UNITED STATES of America, Plaintiff-Appellee, v. Cortrell A. RAMEY, Defendant-Appellant.
Cortrell Ramey pleaded guilty to unlawful possession of a firearm as a previously convicted felon, in violation of 18 U.S.C. § 922(g)(1). At sentencing, the district court 1 increased Ramey's base offense level under USSG § 2K2.1(a)(4)(A) based on a prior conviction. The court concluded that Ramey's 2009 conviction for second-degree assault under Mo. Rev. Stat. § 565.060.1(5) was a prior felony conviction for a “crime of violence” under the guidelines. Ramey appeals, arguing that the district court committed procedural error in making this determination. We affirm.
The sentencing guidelines provide for a base offense level of 20 if the defendant unlawfully possessed a firearm “subsequent to sustaining one felony conviction of either a crime of violence or a controlled substance offense.” USSG § 2K2.1(a)(4)(A). The guidelines define “crime of violence” to include an offense that “has as an element the use, attempted use, or threatened use of physical force against the person of another.” USSG § 4B1.2(a)(1).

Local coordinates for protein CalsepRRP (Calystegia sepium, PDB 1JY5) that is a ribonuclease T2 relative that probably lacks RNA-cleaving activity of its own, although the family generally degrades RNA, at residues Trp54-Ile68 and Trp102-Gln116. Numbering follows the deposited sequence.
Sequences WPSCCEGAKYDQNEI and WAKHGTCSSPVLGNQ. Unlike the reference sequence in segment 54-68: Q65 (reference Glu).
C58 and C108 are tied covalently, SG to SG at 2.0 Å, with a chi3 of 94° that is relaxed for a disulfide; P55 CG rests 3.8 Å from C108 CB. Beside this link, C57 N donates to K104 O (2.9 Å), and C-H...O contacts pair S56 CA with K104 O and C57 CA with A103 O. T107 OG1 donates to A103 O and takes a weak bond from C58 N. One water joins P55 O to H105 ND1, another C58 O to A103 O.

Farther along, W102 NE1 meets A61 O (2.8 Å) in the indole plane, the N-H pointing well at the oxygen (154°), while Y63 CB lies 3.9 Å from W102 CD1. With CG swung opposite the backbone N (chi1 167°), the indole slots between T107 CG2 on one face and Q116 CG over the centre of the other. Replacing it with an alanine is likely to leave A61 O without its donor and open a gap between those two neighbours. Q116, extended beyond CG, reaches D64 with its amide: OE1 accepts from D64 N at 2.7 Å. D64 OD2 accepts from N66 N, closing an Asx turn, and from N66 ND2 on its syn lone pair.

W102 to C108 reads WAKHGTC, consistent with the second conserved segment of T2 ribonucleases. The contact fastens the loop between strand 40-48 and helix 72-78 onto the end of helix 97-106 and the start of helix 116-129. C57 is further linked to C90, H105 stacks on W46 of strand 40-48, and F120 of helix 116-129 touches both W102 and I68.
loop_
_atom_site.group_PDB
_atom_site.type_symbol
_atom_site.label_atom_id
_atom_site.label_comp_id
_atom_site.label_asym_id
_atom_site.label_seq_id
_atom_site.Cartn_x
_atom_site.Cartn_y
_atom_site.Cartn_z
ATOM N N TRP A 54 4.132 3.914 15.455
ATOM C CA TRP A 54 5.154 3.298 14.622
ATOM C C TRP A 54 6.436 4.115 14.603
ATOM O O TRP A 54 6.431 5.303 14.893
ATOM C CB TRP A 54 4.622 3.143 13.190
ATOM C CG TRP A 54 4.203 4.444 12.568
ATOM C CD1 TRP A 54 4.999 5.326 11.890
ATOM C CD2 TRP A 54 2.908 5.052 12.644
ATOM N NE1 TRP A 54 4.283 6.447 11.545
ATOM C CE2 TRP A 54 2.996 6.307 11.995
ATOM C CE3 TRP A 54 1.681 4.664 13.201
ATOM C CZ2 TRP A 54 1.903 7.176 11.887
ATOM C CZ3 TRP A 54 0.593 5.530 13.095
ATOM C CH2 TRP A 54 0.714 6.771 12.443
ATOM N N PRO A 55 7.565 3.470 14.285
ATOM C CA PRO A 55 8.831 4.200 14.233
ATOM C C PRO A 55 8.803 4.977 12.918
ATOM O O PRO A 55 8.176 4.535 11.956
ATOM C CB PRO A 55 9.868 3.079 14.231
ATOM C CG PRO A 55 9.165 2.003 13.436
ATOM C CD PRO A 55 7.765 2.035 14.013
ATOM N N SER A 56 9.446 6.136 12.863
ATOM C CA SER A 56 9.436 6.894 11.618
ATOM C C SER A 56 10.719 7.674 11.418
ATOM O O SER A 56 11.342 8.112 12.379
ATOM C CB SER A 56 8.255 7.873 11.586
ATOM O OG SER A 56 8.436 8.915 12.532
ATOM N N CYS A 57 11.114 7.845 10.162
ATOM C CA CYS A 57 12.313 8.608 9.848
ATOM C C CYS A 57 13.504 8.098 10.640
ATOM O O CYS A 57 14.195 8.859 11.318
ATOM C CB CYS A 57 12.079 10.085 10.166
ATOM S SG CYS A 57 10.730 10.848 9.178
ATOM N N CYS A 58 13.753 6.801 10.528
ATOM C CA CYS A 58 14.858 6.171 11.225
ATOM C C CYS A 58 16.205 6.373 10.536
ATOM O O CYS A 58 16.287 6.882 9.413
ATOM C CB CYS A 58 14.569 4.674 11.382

The Missouri second-degree assault statute under which Ramey was convicted includes six subsections. Mo. Rev. Stat. § 565.060.1 (2009). The parties appear to agree that each subsection defines a separate offense, and they agree that Ramey was convicted of second-degree assault under § 565.060.1(5). That subsection forbids “[r]ecklessly caus[ing] physical injury to another person by means of discharge of a firearm.” Id. We accept the assumption that the six subsections set forth separate offenses rather than means of committing a single offense. The Missouri Court of Appeals held in In re J.L.T., 441 S.W.3d 183 (Mo. Ct. App. 2014), that subsections (2) and (3) define “separate and distinct offense[s].” Id. at 188 (quoting J.D.B. v. Juvenile Officer, 2 S.W.3d 150, 156 (Mo. Ct. App. 1999)). The Missouri approved jury instructions likewise direct the trial court to insert only one subsection from the statute when defining the elements of assault. MAI-CR 3d 319.12. The notes on use specify that different subsections should not be included in the same jury instruction. Id., Notes on Use 4.